Yes I even said as much in my post. However, the OP is struggling with a concept here and we all know what happens when you have dynamic sql that is working and somebody comes along and adds another value to the mix. At some point they will add a varchar to the mix and because the initial work was done in a format that allows it this will be wide open. Or the other side of that is that they will use this same technique on another process because it worked here. I am just trying to help the OP learn a better way of doing this so that in the future their code will be safe. :-)

--edit--

fixed a spelling error.

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Could someone include the "how" and "why" that dynamic SQL is vulnerable to SQL injection ?



Sean Lange
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homebrew01 (5/7/2014)
Could someone include the "how" and "why" that dynamic SQL is vulnerable to SQL injection ?


Well because of the datatypes presented here it really isn't vulnerable to sql injection. However, whenever I see somebody executing parameters to a stored proc the lights and sirens blaze loudly because the technique is incredibly dangerous.

Here is an example of dynamic sql that is very similar to the code posted in this thread.


create table InjectTest
(
   SomeValue varchar(50)
)

insert InjectTest
select 'Here I am.'

go

select * from InjectTest

go
create procedure IsThisVulnerable
(
   @MyValue varchar(50)
) as
   declare @SQL nvarchar(max)
   set @SQL = 'select * from sys.objects where name = ''' + @MyValue + ''''
   
   select @SQL
   exec(@SQL)
   
go

--So the example here is simplified but demonstrates sql injection
--Consider what happens when we execute this proc with these parameters.

exec IsThisVulnerable ''';drop table InjectTest--'

select * from InjectTest

--Now let's get really nasty. We will use sql injection to make the proc drop itself. Wink

select * from sys.objects where name = 'IsThisVulnerable'

go

exec IsThisVulnerable ''';drop proc IsThisVulnerable--'

go

select * from sys.objects where name = 'IsThisVulnerable'



Try this out on a sandbox database. This code will create a table and proc. Then actually remove all those object using sql injection.

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How would the hacker pass that variable to the stored procedure ? If it's part of a form on a website, then hackers can enter character strings. But if the procedure is deeper in the application ??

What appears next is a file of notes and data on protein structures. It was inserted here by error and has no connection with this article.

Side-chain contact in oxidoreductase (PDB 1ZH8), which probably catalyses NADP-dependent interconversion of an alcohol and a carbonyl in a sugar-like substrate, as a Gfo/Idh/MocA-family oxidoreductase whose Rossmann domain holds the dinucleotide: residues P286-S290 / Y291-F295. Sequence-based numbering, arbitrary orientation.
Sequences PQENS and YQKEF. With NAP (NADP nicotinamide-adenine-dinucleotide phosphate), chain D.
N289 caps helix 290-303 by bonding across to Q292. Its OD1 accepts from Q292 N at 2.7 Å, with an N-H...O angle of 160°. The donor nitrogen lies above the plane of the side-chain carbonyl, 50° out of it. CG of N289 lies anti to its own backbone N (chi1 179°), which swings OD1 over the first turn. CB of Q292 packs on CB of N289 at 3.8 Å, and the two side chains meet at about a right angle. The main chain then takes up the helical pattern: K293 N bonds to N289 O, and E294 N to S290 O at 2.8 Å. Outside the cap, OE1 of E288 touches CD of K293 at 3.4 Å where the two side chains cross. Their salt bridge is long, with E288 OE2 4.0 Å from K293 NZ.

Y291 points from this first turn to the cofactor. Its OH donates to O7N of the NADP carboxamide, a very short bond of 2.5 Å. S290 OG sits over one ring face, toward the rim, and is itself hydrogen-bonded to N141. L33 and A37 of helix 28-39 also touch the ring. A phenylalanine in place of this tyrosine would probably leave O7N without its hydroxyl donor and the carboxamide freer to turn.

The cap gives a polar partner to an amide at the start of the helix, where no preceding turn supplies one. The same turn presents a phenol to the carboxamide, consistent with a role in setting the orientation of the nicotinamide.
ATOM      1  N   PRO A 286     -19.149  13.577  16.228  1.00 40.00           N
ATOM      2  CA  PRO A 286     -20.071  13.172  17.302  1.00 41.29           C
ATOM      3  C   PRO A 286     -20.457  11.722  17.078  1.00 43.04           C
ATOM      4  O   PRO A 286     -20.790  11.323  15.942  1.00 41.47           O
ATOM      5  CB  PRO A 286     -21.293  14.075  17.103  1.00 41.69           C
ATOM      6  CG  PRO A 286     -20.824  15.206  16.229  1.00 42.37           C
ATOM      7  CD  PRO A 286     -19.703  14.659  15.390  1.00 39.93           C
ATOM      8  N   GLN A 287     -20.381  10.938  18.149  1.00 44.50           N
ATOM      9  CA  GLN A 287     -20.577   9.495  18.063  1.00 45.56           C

Sean Lange
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homebrew01 (5/7/2014)
How would the hacker pass that variable to the stored procedure ? If it's part of a form on a website, then hackers can enter character strings. But if the procedure is deeper in the application ??


Don't think about where the procedure can be accessed from. That is dangerous. Just because today the procedure isn't available from a web form doesn't mean that tomorrow it won't be. Remember that dynamic sql can be parameterized.

Taking the same dynamic sql we can easily parameterize it. Now this code is injection proof. When using dynamic sql it is not hard to write code that is injection proof.


alter procedure IsThisVulnerable
(
   @MyValue varchar(50)
) as
   declare @SQL nvarchar(max)
   set @SQL = 'select * from sys.objects where name = @MyValue'
   
   exec sp_executesql @SQL, N'@MyValue varchar(50)', @MyValue = @MyValue
   
go

exec IsThisVulnerable ''';drop proc IsThisVulnerable--'

exec IsThisVulnerable 'IsThisVulnerable'




_______________________________________________________________

Need help? Help us help you.

Read the article at http://www.sqlservercentral.com/articles/Best+Practices/61537/ for best practices on asking questions.

Need to split a string? Try Jeff Moden's splitter.

Cross Tabs and Pivots, Part 1 – Converting Rows to Columns
Cross Tabs and Pivots, Part 2 - Dynamic Cross Tabs
Understanding and Using APPLY (Part 1)
Understanding and Using APPLY (Part 2)
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Thanks Sean !



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I believe you can write this query without using DYNAMIC SQL. but the only part that confuses me is @CID. You specified it as integer, and you are passing a name to it.

You can write something like this

SELECT *
FROM [Transaction]
WHERE Transdt BETWEEN CONVERT(VARCHAR (10),@transfrmdt,111) AND CONVERT(VARCHAR (10),@transtodt,111)
AND (@Cid IS NULL OR Cid = @cid)
AND (NULLIF(@Type, '') IS NULL OR [Type] = @Type)